Qatar Health Care and Vaccinations

Title Special precautions
Diphtheria

Sometimes

Hepatitis A

Yes

Malaria

No

Rabies

Sometimes

Tetanus

Yes

Typhoid

Sometimes

Yellow Fever

No*

* A yellow fever vaccination certificate is required from travellers over one year of age arriving from infected areas.

The National Health Authority in Qatar provides free, or heavily subsidised care for nationals, expats or visitors. Visitors and expats usually have to pay some costs, so travel insurance is still advisable. There are nine hospitals in Qatar, five government-operated and four privately-run. The Hamad General Hospital (tel: 439 4444; www.hmc.org.qa) is the main hospital in Doha, while the Al Amal is a groundbreaking cancer hospital. There are numerous pharmacies in Doha, many with late opening hours. In case of emergency call the police, fire or ambulance on 999.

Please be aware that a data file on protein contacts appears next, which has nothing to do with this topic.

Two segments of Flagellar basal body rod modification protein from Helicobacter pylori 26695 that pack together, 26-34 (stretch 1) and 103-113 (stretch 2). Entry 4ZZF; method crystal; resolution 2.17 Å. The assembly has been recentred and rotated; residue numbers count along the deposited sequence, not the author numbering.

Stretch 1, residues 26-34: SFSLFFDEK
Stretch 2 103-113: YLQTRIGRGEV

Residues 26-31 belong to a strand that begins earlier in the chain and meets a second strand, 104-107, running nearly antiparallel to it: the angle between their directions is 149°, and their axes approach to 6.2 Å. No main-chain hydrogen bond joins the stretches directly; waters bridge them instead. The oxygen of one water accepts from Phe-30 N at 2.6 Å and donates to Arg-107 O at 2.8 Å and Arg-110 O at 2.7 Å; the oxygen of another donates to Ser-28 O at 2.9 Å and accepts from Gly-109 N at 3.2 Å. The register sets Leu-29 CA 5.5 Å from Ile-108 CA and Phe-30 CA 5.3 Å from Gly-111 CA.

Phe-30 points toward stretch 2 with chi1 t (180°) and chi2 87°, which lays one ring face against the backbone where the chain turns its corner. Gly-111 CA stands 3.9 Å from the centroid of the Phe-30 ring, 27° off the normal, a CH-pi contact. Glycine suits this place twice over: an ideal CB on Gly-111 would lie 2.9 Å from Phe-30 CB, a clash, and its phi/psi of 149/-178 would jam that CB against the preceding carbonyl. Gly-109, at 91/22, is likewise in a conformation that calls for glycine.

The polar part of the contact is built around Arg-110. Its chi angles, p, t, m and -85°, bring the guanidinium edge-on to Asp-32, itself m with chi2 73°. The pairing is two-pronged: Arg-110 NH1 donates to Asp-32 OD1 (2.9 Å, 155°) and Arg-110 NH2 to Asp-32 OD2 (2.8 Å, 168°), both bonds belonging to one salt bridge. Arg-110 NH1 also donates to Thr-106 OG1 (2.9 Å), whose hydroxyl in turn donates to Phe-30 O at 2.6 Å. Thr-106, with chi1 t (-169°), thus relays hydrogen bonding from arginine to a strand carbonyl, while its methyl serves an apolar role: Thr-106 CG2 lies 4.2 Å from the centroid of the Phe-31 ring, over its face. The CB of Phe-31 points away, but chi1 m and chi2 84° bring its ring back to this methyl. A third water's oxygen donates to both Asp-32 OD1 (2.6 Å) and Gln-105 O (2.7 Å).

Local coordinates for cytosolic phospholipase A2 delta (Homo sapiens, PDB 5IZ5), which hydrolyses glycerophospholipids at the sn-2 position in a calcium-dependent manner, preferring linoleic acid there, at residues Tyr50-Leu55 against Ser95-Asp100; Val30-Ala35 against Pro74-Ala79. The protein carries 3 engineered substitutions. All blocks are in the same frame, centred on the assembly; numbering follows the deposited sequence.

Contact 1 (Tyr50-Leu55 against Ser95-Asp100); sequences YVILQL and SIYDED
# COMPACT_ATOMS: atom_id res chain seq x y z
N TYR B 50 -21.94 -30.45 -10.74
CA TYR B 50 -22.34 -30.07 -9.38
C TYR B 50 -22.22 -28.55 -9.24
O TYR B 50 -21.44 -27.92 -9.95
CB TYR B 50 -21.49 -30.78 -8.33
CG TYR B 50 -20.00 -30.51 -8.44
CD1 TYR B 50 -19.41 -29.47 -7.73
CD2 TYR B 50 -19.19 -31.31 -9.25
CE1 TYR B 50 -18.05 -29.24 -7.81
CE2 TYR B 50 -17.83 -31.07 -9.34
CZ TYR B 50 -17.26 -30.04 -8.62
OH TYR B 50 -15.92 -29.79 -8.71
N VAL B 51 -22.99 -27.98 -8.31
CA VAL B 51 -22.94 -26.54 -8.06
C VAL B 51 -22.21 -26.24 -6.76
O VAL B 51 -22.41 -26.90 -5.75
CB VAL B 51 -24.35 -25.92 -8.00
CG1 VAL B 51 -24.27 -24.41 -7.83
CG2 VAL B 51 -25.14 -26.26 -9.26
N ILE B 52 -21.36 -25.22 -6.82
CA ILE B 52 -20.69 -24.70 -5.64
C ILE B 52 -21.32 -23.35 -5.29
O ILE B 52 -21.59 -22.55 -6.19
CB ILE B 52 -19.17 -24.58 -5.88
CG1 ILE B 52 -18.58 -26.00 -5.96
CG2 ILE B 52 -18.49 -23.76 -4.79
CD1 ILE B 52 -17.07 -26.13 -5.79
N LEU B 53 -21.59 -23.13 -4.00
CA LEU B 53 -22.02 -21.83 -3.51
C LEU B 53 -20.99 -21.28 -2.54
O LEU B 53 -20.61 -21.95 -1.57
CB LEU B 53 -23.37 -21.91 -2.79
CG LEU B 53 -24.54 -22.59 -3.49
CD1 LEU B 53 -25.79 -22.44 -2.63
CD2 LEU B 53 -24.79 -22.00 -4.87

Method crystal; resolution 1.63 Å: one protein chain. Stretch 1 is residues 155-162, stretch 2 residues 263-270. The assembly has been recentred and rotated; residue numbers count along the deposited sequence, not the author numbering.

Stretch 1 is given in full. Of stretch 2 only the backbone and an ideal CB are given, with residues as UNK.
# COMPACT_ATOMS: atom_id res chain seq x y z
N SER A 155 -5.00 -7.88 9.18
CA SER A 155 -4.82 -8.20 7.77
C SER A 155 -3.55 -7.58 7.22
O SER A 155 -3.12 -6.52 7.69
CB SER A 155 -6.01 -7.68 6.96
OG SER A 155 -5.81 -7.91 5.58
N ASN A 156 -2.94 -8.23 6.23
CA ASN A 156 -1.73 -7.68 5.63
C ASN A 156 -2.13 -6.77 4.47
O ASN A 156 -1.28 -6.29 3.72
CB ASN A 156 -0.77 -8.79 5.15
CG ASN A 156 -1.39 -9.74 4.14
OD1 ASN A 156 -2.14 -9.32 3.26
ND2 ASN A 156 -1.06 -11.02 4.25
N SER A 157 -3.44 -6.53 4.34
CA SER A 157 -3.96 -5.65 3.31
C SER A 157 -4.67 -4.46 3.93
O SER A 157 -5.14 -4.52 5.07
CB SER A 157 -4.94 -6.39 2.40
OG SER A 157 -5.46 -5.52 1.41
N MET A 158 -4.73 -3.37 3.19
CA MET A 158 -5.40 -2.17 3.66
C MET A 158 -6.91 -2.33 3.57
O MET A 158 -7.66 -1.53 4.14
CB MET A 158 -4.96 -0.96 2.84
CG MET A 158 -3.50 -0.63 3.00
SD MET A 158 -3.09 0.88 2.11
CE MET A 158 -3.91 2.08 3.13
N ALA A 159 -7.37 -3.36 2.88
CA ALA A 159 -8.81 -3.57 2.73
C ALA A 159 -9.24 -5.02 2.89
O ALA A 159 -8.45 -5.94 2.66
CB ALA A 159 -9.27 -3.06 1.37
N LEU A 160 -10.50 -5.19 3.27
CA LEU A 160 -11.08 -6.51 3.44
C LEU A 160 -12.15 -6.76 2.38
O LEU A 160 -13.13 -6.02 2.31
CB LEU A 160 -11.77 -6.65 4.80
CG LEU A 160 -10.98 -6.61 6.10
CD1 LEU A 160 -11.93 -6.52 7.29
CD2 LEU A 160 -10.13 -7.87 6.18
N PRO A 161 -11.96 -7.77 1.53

Food and drink

Water used for drinking, brushing teeth or making ice from hotels and public facilities in Doha is generally safe to drink. In other areas, bottled water is a sensible precaution. In general, food hygiene standards are good and it’s fine to eat from markets and street food stalls. Use common sense and only eat well-cooked meat and fish; in the summer months, inadequate storage in the heat can cause problems.

Other risks

Vaccinations against tuberculosis and hepatitis B are sometimes recommended. In the summer, temperatures can easily hit 35°C (95°F) and it is easy to get sunstroke or become dehydrated. Simple measures such as covering the head, keeping out of the midday sun and regularly sipping water help avoid this. Respiratory problems can also be an issue due to the dust and sand in the air, particularly in the summer months.

Edited by Jane Duru
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